Now the previous transformations don’t help anymore. In fact, the complexity depends on the group. If it is abelian then the elements can be reordered and the problem is equivalent to checking if . Again, Alice can compute without communication, and Bob can compute without communication. So this is the same problem as before and it has a constant communication protocol.
For nonabelian groups this reordering cannot be done, and the problem seems hard. This can be formalized for a class of groups that are “far from abelian” – or we can take this result as a definition of being far from abelian. One of the groups that works best in this sense is the following, first constructed by Galois in the 1830’s.
Definition 1. The special linear group is the group of invertible matrices over the field with determinant .
The following result was asked in [MV13] and was proved in [GVa].
Theorem 1. Let and let . Suppose Alice receives and Bob receives . They are promised that either equals or . Deciding which case it is requires randomized communication .
This bound is tight as Alice can send her input, taking bits. We present the proof of this theorem in the next section.
Similar results are known for other groups as well, see [GVa] and [Sha16]. For example, one group that is “between” abelian groups and is the following.
If we work over instead of in Theorem 1 then the communication complexity is [Sha16]. The latter bound is tight [MV13]: with knowledge of , the parties can agree on an element such that . Hence they only need to keep track of the image . This takes communication because In more detail, the protocol is as follows. First Bob sends . Then Alice sends . Then Bob sends and finally Alice can check if .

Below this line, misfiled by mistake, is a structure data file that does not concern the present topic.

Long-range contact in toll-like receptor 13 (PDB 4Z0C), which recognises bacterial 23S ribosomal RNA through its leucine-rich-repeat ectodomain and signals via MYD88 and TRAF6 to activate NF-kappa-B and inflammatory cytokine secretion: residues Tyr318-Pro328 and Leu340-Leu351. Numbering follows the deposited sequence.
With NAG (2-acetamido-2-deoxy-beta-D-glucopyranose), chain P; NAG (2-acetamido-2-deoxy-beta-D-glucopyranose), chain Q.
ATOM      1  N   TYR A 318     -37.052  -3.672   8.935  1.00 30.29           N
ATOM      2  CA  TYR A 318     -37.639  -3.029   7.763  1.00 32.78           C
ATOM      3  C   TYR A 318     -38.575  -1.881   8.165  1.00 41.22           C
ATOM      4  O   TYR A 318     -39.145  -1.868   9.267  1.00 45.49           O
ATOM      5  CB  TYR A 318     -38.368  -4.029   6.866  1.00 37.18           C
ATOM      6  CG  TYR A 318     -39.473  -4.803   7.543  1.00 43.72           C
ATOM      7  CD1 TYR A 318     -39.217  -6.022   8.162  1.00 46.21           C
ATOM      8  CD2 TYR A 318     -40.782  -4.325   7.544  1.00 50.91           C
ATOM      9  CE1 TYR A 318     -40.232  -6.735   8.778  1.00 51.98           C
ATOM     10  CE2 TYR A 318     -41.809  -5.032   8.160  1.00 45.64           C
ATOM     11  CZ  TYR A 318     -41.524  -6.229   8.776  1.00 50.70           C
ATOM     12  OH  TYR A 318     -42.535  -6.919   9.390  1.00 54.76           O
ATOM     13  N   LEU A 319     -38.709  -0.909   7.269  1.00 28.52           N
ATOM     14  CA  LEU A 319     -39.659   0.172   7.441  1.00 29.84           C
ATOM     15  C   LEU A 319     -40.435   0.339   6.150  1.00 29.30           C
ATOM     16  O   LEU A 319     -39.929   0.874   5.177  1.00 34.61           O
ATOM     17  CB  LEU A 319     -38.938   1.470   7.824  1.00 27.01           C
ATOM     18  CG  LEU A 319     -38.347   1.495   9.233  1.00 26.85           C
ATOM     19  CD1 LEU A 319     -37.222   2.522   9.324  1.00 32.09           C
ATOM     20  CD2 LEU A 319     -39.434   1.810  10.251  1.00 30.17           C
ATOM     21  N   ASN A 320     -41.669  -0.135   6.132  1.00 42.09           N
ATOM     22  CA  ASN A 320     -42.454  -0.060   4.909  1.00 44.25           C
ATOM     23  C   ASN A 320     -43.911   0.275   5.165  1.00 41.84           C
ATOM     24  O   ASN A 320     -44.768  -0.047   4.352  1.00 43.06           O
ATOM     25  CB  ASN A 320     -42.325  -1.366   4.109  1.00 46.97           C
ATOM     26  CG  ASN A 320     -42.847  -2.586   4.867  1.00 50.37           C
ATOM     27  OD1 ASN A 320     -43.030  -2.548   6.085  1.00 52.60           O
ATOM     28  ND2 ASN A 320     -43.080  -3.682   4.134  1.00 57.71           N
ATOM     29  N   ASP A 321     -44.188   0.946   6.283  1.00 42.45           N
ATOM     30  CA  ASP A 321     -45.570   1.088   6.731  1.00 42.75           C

Interestingly, to decide if without the promise a stronger lower bound can be proved for many groups, including , see Corollary 3 below.
In general, it seems an interesting open problem to try to understand for which groups Theorem 1 applies. For example, is the communication large for every quasirandom group [Gow08]?
Theorem 1 and the corresponding results for other groups also scale with the length of the product: for example deciding if over requires communication which is tight.
A strength of the above results is that they hold for any choice of in the promise. This makes them equivalent to certain results, discussed below in Section 5.0.1. Next we prove two other lower bounds that do not have this property and can be obtained by reduction from disjointness. First we show that for any nonabelian group there exists an element such that deciding if or requires communication linear in the length of the product. Interestingly, the proof works for any nonabelian group. The choice of is critical, as for some and the problem is easy. For example: take any group and consider where is the group of integers with addition modulo . Distinguishing between and amounts to computing the parity of (the components of) the input, which takes constant communication.
Theorem 2. Let be a nonabelian group. There exists such that the following holds. Suppose Alice receives and receives . They are promised that either equals or . Deciding which case it is requires randomized communication .
Proof. We reduce from unique setdisjointness, defined below. For the reduction we encode the And of two bits as a group product. This encoding is similar to the famous puzzle that asks to hang a picture on a wall with two nails in such a way that the picture falls if either one of the nails is removed. Since is nonabelian, there exist such that , and in particular with . We can use this fact to encode the And of and as